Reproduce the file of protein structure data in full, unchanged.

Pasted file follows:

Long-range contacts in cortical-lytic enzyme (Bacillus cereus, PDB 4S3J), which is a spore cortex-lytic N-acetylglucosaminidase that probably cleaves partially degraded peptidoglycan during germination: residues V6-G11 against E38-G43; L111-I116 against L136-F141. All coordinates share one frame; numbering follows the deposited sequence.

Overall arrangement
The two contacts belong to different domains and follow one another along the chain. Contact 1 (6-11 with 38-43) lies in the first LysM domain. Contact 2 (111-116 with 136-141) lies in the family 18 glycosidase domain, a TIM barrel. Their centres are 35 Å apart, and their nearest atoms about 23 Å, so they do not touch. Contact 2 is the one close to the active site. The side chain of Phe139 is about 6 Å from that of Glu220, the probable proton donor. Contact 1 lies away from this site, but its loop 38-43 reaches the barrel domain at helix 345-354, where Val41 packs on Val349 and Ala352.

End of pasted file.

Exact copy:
Long-range contacts in cortical-lytic enzyme (Bacillus cereus, PDB 4S3J), which is a spore cortex-lytic N-acetylglucosaminidase that probably cleaves partially degraded peptidoglycan during germination: residues V6-G11 against E38-G43; L111-I116 against L136-F141. All coordinates share one frame; numbering follows the deposited sequence.

Overall arrangement
The two contacts belong to different domains and follow one another along the chain. Contact 1 (6-11 with 38-43) lies in the first LysM domain. Contact 2 (111-116 with 136-141) lies in the family 18 glycosidase domain, a TIM barrel. Their centres are 35 Å apart, and their nearest atoms about 23 Å, so they do not touch. Contact 2 is the one close to the active site. The side chain of Phe139 is about 6 Å from that of Glu220, the probable proton donor. Contact 1 lies away from this site, but its loop 38-43 reaches the barrel domain at helix 345-354, where Val41 packs on Val349 and Ala352.